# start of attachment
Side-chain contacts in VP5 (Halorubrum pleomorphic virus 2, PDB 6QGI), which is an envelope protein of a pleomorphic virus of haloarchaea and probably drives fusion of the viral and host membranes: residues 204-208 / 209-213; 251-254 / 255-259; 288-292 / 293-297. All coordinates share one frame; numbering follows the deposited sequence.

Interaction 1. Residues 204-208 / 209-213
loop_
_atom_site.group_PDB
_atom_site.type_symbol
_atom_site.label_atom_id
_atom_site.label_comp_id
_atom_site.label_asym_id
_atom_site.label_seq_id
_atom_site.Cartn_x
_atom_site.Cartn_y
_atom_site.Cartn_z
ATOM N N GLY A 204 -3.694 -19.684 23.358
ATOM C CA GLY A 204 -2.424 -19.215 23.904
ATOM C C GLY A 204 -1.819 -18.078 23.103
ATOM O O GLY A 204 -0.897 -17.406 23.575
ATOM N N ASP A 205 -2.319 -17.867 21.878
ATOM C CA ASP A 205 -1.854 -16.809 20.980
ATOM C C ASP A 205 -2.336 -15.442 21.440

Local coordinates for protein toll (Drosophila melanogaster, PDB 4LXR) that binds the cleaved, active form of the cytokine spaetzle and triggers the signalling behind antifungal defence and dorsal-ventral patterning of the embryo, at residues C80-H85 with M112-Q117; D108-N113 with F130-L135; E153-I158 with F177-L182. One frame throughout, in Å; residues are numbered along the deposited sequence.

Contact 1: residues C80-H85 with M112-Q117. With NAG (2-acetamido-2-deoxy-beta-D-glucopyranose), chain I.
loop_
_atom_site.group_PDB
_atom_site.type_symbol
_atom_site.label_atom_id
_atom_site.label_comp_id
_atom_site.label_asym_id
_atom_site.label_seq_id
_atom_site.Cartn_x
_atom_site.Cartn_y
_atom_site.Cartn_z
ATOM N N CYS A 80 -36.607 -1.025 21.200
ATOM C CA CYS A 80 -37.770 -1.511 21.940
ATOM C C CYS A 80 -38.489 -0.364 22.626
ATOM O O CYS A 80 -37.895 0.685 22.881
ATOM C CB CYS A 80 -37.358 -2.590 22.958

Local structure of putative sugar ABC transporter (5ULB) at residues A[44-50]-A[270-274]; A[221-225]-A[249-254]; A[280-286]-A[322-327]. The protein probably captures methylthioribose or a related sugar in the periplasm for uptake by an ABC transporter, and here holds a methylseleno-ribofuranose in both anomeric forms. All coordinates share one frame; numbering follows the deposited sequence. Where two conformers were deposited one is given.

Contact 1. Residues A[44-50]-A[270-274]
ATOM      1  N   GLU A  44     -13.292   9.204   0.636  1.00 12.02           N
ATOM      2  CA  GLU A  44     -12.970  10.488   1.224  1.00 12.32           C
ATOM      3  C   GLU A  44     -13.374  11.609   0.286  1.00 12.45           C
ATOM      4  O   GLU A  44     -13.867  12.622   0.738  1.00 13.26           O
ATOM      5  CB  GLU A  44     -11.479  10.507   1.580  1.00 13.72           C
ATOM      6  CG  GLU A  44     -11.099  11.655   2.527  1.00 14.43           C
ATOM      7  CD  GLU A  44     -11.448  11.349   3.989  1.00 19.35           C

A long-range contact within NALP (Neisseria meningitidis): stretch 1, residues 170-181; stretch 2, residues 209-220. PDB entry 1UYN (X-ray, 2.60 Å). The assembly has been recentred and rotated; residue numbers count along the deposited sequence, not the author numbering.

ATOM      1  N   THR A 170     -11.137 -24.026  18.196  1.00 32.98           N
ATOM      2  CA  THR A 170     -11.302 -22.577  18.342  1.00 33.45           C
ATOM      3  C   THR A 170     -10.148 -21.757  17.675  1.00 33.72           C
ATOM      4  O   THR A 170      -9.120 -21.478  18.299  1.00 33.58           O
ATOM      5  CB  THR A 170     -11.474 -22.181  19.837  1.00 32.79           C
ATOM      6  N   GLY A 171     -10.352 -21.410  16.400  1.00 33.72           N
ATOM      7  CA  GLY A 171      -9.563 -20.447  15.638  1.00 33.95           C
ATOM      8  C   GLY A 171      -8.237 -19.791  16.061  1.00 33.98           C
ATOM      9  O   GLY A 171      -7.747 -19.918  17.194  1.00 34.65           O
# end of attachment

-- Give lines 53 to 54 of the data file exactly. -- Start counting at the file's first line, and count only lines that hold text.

ATOM      7  CA  GLY A 171      -9.563 -20.447  15.638  1.00 33.95           C
ATOM      8  C   GLY A 171      -8.237 -19.791  16.061  1.00 33.98           C